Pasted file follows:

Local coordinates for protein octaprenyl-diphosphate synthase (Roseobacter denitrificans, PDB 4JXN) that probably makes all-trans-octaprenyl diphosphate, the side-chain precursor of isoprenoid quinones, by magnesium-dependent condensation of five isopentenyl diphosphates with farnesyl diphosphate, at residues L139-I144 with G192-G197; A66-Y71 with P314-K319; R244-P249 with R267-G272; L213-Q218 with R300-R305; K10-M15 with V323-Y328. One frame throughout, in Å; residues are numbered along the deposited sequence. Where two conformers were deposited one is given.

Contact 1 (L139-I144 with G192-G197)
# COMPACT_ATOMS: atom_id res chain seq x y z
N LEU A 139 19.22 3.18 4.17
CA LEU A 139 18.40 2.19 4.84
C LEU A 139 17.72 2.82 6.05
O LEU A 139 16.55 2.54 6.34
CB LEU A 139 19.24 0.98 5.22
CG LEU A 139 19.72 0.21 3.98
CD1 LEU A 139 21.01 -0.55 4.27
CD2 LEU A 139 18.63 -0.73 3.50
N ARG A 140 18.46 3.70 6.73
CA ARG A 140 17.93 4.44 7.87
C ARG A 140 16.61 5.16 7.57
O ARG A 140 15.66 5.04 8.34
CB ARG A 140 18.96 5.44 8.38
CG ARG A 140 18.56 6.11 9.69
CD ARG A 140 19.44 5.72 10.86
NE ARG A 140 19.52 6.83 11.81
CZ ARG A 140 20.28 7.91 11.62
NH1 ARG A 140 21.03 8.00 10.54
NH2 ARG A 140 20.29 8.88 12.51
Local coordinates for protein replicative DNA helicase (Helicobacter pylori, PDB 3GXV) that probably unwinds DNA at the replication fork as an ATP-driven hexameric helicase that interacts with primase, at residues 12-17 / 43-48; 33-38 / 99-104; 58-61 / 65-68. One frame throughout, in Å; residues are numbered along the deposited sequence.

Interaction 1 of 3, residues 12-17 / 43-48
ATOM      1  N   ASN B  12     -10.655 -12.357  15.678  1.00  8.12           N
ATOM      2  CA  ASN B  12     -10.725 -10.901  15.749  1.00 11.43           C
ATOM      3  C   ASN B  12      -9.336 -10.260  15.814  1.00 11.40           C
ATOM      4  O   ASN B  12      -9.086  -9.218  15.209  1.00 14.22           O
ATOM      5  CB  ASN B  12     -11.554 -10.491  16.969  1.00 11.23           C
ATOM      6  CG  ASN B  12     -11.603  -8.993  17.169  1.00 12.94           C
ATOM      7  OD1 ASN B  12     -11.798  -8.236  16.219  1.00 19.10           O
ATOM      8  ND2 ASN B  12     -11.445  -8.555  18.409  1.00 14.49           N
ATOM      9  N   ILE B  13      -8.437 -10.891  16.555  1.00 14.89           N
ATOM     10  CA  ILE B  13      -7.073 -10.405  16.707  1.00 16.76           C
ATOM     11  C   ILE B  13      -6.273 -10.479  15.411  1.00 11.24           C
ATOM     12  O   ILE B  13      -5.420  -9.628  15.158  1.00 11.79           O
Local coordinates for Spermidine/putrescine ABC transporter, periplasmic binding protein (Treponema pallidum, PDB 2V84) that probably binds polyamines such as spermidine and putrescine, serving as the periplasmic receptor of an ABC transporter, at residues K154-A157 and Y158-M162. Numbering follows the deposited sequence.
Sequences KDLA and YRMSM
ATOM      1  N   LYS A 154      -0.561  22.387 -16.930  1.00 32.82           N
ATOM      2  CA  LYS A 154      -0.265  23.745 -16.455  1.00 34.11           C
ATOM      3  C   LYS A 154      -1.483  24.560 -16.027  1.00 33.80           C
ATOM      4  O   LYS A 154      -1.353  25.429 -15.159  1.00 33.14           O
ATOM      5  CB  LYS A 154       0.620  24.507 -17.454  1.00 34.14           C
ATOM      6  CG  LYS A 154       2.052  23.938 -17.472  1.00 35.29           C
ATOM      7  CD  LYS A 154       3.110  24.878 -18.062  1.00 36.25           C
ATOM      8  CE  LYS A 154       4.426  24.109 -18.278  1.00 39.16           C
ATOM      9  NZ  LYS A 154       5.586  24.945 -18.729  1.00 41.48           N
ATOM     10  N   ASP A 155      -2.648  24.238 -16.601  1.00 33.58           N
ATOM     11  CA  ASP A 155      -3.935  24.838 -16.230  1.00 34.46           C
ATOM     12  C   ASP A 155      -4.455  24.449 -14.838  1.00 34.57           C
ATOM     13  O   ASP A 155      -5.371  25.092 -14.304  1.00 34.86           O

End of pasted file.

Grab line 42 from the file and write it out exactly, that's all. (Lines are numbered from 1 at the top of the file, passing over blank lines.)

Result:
ATOM      4  O   LYS A 154      -1.353  25.429 -15.159  1.00 33.14           O